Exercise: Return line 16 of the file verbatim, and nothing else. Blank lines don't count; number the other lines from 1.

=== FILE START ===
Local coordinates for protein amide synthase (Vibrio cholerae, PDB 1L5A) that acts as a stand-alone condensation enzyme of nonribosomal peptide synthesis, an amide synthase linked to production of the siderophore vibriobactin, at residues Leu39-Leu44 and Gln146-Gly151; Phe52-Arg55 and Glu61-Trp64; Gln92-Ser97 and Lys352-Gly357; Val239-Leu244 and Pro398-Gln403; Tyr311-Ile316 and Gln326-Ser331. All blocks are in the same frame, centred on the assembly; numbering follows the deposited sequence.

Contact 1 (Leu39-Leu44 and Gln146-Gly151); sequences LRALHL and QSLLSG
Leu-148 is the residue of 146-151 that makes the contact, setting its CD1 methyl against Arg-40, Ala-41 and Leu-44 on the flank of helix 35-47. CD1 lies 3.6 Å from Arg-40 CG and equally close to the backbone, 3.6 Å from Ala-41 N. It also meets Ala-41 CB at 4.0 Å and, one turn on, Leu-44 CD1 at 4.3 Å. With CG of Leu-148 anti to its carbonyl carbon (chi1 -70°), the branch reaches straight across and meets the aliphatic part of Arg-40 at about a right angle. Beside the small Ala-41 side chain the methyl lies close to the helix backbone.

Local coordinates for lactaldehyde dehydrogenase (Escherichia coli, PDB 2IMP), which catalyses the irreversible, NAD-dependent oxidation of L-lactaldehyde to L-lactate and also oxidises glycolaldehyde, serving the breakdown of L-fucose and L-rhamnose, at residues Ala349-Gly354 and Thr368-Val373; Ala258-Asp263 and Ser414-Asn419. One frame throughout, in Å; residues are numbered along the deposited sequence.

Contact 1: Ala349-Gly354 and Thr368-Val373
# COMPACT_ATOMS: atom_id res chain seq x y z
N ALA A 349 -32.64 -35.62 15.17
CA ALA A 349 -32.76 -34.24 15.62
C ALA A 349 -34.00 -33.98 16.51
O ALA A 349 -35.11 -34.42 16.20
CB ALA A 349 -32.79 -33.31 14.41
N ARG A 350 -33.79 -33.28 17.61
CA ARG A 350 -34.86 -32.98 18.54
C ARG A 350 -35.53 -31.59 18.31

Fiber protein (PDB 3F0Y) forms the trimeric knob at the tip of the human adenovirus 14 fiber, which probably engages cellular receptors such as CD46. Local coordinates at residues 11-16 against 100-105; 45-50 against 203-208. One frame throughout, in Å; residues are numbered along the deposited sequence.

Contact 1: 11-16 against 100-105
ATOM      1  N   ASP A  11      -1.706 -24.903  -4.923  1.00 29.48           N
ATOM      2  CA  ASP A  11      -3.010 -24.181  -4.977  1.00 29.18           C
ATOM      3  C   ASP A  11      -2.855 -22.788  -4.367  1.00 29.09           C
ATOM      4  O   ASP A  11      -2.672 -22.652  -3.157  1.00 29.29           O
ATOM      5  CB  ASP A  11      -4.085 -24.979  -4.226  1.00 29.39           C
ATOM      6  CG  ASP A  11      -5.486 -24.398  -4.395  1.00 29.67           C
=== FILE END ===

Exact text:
Contact 1: 11-16 against 100-105